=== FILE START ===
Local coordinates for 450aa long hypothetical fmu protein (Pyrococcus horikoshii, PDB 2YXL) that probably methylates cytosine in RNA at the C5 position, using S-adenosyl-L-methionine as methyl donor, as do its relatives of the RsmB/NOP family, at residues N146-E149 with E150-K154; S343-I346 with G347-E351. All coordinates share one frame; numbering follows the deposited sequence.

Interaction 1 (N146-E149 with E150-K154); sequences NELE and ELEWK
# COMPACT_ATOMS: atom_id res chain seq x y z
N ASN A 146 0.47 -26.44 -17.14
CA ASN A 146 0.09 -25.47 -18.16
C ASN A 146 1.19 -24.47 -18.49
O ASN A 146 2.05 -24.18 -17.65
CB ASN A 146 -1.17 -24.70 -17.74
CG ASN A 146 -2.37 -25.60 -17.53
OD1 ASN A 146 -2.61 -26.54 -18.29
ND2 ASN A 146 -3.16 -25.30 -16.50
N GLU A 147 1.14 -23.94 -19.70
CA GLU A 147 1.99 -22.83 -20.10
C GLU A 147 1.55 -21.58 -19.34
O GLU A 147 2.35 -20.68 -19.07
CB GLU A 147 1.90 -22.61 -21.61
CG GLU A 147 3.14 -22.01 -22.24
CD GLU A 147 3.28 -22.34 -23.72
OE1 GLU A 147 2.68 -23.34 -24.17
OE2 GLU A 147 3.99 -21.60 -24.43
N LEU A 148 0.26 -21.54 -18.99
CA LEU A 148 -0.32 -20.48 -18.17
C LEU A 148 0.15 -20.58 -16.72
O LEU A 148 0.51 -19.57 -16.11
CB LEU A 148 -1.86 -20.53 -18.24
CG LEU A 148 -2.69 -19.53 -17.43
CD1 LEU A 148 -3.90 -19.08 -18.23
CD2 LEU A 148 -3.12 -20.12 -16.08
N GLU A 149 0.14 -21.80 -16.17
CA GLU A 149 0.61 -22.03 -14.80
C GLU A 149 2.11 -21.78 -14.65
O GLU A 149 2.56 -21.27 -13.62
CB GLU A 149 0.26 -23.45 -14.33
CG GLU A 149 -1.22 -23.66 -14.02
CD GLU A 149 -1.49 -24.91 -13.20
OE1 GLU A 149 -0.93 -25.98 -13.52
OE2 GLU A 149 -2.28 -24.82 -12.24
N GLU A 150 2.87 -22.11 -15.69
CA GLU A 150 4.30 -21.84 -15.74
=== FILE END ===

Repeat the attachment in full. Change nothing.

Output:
Local coordinates for 450aa long hypothetical fmu protein (Pyrococcus horikoshii, PDB 2YXL) that probably methylates cytosine in RNA at the C5 position, using S-adenosyl-L-methionine as methyl donor, as do its relatives of the RsmB/NOP family, at residues N146-E149 with E150-K154; S343-I346 with G347-E351. All coordinates share one frame; numbering follows the deposited sequence.

Interaction 1 (N146-E149 with E150-K154); sequences NELE and ELEWK
# COMPACT_ATOMS: atom_id res chain seq x y z
N ASN A 146 0.47 -26.44 -17.14
CA ASN A 146 0.09 -25.47 -18.16
C ASN A 146 1.19 -24.47 -18.49
O ASN A 146 2.05 -24.18 -17.65
CB ASN A 146 -1.17 -24.70 -17.74
CG ASN A 146 -2.37 -25.60 -17.53
OD1 ASN A 146 -2.61 -26.54 -18.29
ND2 ASN A 146 -3.16 -25.30 -16.50
N GLU A 147 1.14 -23.94 -19.70
CA GLU A 147 1.99 -22.83 -20.10
C GLU A 147 1.55 -21.58 -19.34
O GLU A 147 2.35 -20.68 -19.07
CB GLU A 147 1.90 -22.61 -21.61
CG GLU A 147 3.14 -22.01 -22.24
CD GLU A 147 3.28 -22.34 -23.72
OE1 GLU A 147 2.68 -23.34 -24.17
OE2 GLU A 147 3.99 -21.60 -24.43
N LEU A 148 0.26 -21.54 -18.99
CA LEU A 148 -0.32 -20.48 -18.17
C LEU A 148 0.15 -20.58 -16.72
O LEU A 148 0.51 -19.57 -16.11
CB LEU A 148 -1.86 -20.53 -18.24
CG LEU A 148 -2.69 -19.53 -17.43
CD1 LEU A 148 -3.90 -19.08 -18.23
CD2 LEU A 148 -3.12 -20.12 -16.08
N GLU A 149 0.14 -21.80 -16.17
CA GLU A 149 0.61 -22.03 -14.80
C GLU A 149 2.11 -21.78 -14.65
O GLU A 149 2.56 -21.27 -13.62
CB GLU A 149 0.26 -23.45 -14.33
CG GLU A 149 -1.22 -23.66 -14.02
CD GLU A 149 -1.49 -24.91 -13.20
OE1 GLU A 149 -0.93 -25.98 -13.52
OE2 GLU A 149 -2.28 -24.82 -12.24
N GLU A 150 2.87 -22.11 -15.69
CA GLU A 150 4.30 -21.84 -15.74